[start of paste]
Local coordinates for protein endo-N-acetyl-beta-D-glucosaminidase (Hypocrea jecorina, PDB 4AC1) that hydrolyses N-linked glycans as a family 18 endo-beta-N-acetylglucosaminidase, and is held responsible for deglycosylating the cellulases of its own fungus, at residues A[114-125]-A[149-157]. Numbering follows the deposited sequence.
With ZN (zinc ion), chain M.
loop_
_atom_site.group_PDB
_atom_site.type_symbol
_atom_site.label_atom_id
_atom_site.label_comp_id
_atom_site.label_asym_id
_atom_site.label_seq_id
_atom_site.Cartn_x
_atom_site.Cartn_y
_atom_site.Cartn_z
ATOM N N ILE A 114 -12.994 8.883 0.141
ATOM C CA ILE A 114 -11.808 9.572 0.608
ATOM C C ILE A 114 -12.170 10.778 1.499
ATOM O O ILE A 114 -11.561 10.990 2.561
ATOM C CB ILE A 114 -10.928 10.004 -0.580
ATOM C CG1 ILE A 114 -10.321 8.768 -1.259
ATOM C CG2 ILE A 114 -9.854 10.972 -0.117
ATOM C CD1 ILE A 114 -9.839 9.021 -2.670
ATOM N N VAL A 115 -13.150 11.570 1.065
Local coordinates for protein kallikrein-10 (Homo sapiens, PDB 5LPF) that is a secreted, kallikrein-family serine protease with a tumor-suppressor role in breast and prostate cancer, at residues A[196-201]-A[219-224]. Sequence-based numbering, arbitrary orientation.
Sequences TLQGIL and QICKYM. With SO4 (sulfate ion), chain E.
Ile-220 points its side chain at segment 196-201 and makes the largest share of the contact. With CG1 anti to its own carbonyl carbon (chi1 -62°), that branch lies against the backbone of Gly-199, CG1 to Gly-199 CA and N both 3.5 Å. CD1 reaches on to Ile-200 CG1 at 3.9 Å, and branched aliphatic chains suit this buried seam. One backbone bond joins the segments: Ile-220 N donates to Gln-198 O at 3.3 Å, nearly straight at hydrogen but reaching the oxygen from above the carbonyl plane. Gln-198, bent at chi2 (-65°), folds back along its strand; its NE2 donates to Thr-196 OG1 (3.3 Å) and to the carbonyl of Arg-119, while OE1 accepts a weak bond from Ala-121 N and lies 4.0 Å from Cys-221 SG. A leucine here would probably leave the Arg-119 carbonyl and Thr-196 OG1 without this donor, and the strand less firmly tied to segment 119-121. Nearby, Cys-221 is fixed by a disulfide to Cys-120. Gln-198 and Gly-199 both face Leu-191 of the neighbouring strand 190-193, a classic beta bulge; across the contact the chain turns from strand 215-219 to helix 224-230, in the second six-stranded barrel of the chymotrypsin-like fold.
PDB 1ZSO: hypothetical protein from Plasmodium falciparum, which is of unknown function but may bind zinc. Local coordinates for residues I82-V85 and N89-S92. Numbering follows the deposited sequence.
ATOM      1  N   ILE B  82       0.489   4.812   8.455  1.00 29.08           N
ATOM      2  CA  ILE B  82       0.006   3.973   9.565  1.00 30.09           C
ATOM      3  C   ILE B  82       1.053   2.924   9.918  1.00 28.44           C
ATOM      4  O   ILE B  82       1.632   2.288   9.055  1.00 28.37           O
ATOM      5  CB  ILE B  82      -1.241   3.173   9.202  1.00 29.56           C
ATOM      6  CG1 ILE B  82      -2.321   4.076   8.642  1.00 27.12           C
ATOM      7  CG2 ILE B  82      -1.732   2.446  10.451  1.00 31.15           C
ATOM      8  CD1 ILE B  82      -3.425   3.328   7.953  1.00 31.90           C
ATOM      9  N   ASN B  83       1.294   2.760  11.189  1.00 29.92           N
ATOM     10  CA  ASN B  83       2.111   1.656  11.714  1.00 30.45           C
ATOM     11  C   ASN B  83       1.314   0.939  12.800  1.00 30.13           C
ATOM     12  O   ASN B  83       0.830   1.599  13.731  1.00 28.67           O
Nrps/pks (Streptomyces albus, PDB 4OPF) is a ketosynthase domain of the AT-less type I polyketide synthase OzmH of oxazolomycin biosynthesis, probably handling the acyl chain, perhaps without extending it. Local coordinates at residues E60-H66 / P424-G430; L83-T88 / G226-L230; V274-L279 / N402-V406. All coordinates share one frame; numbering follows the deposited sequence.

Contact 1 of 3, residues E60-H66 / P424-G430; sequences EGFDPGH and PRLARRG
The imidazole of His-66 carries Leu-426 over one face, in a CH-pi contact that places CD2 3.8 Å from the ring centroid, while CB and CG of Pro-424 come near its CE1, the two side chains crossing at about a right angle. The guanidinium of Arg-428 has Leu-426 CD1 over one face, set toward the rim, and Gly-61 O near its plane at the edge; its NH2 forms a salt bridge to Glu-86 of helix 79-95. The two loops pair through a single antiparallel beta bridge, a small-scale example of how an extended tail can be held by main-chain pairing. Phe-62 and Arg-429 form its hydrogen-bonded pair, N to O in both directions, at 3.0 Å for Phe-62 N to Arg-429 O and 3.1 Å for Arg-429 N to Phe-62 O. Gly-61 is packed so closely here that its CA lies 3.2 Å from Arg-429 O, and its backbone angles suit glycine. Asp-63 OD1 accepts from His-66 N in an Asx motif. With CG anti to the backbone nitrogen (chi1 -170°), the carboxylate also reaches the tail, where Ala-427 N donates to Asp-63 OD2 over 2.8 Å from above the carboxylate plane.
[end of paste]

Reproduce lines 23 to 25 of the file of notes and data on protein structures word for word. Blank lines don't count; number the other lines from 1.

Sequences TLQGIL and QICKYM. With SO4 (sulfate ion), chain E.
Ile-220 points its side chain at segment 196-201 and makes the largest share of the contact. With CG1 anti to its own carbonyl carbon (chi1 -62°), that branch lies against the backbone of Gly-199, CG1 to Gly-199 CA and N both 3.5 Å. CD1 reaches on to Ile-200 CG1 at 3.9 Å, and branched aliphatic chains suit this buried seam. One backbone bond joins the segments: Ile-220 N donates to Gln-198 O at 3.3 Å, nearly straight at hydrogen but reaching the oxygen from above the carbonyl plane. Gln-198, bent at chi2 (-65°), folds back along its strand; its NE2 donates to Thr-196 OG1 (3.3 Å) and to the carbonyl of Arg-119, while OE1 accepts a weak bond from Ala-121 N and lies 4.0 Å from Cys-221 SG. A leucine here would probably leave the Arg-119 carbonyl and Thr-196 OG1 without this donor, and the strand less firmly tied to segment 119-121. Nearby, Cys-221 is fixed by a disulfide to Cys-120. Gln-198 and Gly-199 both face Leu-191 of the neighbouring strand 190-193, a classic beta bulge; across the contact the chain turns from strand 215-219 to helix 224-230, in the second six-stranded barrel of the chymotrypsin-like fold.
PDB 1ZSO: hypothetical protein from Plasmodium falciparum, which is of unknown function but may bind zinc. Local coordinates for residues I82-V85 and N89-S92. Numbering follows the deposited sequence.